Late artist Frank Moore’s work delves into health and environment

A step inside the new exhibit at NYU’s Grey Art Gallery is a step into a world of environmental activism, social change and the global AIDS pandemic.

“Toxic Beauty: The Art of Frank Moore,” which opens today, is a window into the life of a talented painter who used his artistic passions to address growing ecological and social concerns. The two-part exhibit begins with 35 of Moore’s paintings at the Grey Art Gallery and continues at Fales Library, NYU’s rare book collection. At Fales, viewers can see a select group of Moore’s drawings and sketchbooks from the “Frank Moore Papers,” an archive of Moore’s personal documents donated to NYU in 2003 by the Gesso Foundation.

“The notebooks have all these writings and drawings, and they give such an insight into Frank and the various aspects of who he was,” co-curator Susan Harris said. “The archive became a key into his work. It includes all of the source and research material for the paintings in the show. Going to Fales makes it a very legible presentation of the archives.”

Moore was an abstract and figurative painter who used oil, gouache and watercolor techniques. His earlier, introspective works allowed for the exploration of male identity and experimentation with different artistic mediums. After Moore was diagnosed as HIV positive in 1985, his paintings began representing AIDS. Some are sexually explicit, while others include images of syringes, genomic sequences, sarcophaguses of people Moore knew who died from the illness and medieval instruments used to torture homosexuals and sodomites. Some of his work is also rooted in a love for the natural world. Having grown up in the Adirondacks, Moore became increasingly concerned with the environment and other environmental disasters that have started to plague the landscape, such as oil spills.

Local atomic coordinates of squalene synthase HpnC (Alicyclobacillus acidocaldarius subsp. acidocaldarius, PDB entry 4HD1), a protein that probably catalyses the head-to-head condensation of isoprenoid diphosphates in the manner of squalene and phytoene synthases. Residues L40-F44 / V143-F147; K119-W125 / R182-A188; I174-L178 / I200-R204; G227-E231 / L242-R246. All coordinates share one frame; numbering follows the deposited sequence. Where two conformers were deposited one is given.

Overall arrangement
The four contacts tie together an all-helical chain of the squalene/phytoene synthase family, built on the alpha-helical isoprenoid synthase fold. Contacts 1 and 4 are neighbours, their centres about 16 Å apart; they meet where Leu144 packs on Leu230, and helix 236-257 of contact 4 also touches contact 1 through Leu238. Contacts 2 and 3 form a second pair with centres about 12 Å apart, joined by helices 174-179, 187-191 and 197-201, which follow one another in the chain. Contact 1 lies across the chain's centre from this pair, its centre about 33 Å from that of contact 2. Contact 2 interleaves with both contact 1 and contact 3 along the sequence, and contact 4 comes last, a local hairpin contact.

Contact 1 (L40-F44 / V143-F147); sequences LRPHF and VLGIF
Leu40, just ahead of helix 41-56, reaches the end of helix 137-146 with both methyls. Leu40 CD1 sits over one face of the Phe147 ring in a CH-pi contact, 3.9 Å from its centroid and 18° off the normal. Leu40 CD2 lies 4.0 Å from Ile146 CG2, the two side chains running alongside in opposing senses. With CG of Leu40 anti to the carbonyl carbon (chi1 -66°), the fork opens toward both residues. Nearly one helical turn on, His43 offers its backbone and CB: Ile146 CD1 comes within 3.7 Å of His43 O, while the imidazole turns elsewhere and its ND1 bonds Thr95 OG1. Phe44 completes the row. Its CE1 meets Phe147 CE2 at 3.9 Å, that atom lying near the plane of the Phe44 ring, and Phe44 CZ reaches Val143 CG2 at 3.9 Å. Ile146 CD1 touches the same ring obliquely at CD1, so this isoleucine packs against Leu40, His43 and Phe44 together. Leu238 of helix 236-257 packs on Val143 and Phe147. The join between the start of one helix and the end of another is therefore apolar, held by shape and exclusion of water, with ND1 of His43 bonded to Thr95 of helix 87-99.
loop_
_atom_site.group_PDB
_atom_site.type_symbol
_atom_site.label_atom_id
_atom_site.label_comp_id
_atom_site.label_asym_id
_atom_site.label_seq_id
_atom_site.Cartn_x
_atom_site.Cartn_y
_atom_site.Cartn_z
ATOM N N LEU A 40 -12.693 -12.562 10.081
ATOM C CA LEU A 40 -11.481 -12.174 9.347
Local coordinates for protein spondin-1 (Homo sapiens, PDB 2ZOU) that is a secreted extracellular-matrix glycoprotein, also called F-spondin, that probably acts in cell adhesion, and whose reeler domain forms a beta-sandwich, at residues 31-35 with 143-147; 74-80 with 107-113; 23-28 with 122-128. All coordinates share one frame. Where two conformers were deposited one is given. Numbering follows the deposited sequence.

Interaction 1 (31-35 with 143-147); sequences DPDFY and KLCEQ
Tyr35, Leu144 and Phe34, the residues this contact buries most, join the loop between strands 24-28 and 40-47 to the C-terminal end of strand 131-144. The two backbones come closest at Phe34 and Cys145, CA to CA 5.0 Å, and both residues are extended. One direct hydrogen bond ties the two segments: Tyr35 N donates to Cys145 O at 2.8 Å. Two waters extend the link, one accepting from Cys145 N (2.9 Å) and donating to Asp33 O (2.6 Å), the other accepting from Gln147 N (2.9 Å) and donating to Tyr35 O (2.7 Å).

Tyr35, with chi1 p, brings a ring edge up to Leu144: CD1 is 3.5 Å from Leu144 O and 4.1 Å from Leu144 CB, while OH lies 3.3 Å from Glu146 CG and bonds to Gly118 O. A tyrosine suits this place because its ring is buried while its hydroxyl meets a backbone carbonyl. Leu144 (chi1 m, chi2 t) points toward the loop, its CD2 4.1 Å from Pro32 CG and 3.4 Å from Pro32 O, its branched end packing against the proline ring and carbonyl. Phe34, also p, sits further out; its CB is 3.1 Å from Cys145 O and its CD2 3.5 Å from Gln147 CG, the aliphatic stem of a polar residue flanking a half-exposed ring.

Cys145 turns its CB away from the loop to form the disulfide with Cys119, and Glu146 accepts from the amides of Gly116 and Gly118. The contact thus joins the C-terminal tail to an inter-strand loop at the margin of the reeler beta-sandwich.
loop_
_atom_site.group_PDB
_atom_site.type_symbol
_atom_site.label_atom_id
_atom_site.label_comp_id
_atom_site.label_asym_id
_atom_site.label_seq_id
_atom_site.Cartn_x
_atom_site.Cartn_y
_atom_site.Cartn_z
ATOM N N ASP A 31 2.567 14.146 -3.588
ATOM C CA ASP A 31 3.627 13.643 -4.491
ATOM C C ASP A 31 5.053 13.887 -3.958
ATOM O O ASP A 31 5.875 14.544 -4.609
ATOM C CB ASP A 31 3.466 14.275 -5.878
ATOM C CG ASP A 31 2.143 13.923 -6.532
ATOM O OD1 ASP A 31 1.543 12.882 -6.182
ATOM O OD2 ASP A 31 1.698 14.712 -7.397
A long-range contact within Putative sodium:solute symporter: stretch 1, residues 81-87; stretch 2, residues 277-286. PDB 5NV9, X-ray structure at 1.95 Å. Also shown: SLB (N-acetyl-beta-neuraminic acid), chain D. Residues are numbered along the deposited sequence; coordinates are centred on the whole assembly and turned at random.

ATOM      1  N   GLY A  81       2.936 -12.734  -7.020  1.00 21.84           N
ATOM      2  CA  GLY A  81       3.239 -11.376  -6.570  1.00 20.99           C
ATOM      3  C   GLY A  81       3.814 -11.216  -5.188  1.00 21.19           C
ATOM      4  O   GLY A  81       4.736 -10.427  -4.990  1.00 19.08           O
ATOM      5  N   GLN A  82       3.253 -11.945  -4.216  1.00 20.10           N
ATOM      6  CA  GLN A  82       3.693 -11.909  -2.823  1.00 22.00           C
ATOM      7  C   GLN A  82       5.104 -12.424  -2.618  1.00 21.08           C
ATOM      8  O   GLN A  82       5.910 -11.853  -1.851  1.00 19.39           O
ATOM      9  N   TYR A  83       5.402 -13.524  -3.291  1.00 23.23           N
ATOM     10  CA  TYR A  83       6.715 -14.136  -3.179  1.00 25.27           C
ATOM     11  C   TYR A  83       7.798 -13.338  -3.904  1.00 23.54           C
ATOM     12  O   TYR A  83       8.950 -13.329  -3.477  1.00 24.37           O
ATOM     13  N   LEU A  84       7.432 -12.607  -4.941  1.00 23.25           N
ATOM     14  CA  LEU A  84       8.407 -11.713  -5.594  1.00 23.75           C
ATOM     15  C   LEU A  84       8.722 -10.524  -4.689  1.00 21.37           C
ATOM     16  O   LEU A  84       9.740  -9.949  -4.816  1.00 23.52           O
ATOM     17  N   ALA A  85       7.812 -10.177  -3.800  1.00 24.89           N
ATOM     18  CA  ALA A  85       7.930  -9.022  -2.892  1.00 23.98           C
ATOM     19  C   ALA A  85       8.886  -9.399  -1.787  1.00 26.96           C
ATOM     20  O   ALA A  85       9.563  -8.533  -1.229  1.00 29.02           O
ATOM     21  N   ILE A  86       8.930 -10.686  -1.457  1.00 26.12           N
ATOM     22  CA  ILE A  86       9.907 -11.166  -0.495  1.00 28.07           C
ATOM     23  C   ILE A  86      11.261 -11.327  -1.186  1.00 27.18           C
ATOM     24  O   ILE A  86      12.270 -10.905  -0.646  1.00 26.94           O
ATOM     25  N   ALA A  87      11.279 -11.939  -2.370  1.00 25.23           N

“He began to question the use of pesticides,” co-curator and gallery director Lynn Gumpert said about Moore’s “Niagra” painting. “He thought, ‘I’m taking all of this toxic medication, which is harming my body to get rid of my disease. So how are we poisoning the landscape?’ He started doing a lot of research on Niagara Falls and found there are over 300 toxic chemicals, so he silk-screened them up in the vapors. He got reports of the poisoning of the Great Lakes, and checked off which of the chemicals he painted into the water.”

Decorative framing is another notable facet of Moore’s work. The frame for “Wizard” consists of empty pill bottles once filled with his AIDS medication.

“It’s pretty brutal because this was his life,” Gumpert said. “Just mountains of pills and a bleak forecast. It gives you the chills.”

Moore died of AIDS on April 21, 2002, at age 48. His art keeps his message alive.

“[The exhibit] is a reminder we can live a life in which we can be moral, ethical citizens both toward each other and our environment,” Harris said. “It’s a warning. The clock is ticking, but we can all contribute to taking responsibility and making our world a better place.”

“Toxic Beauty” opens Sept. 6 and will be open until Dec. 8.

A version of this article appeared in the Sept. 6 print edition. Kristina Bogos is a staff writer. Email her at features@nyunews.com.

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